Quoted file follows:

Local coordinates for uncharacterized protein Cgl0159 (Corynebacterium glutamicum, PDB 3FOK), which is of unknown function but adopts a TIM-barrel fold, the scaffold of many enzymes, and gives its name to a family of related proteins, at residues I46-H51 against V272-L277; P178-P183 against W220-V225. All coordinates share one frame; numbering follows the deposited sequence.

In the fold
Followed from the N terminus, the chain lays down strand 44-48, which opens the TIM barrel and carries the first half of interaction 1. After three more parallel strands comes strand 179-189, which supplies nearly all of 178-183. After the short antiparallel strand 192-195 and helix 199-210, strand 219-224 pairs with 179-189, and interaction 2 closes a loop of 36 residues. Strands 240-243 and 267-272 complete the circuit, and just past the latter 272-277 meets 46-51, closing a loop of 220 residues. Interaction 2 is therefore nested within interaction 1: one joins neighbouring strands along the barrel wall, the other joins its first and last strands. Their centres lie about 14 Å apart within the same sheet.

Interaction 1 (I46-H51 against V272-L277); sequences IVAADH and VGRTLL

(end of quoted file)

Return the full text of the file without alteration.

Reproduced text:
Local coordinates for uncharacterized protein Cgl0159 (Corynebacterium glutamicum, PDB 3FOK), which is of unknown function but adopts a TIM-barrel fold, the scaffold of many enzymes, and gives its name to a family of related proteins, at residues I46-H51 against V272-L277; P178-P183 against W220-V225. All coordinates share one frame; numbering follows the deposited sequence.

In the fold
Followed from the N terminus, the chain lays down strand 44-48, which opens the TIM barrel and carries the first half of interaction 1. After three more parallel strands comes strand 179-189, which supplies nearly all of 178-183. After the short antiparallel strand 192-195 and helix 199-210, strand 219-224 pairs with 179-189, and interaction 2 closes a loop of 36 residues. Strands 240-243 and 267-272 complete the circuit, and just past the latter 272-277 meets 46-51, closing a loop of 220 residues. Interaction 2 is therefore nested within interaction 1: one joins neighbouring strands along the barrel wall, the other joins its first and last strands. Their centres lie about 14 Å apart within the same sheet.

Interaction 1 (I46-H51 against V272-L277); sequences IVAADH and VGRTLL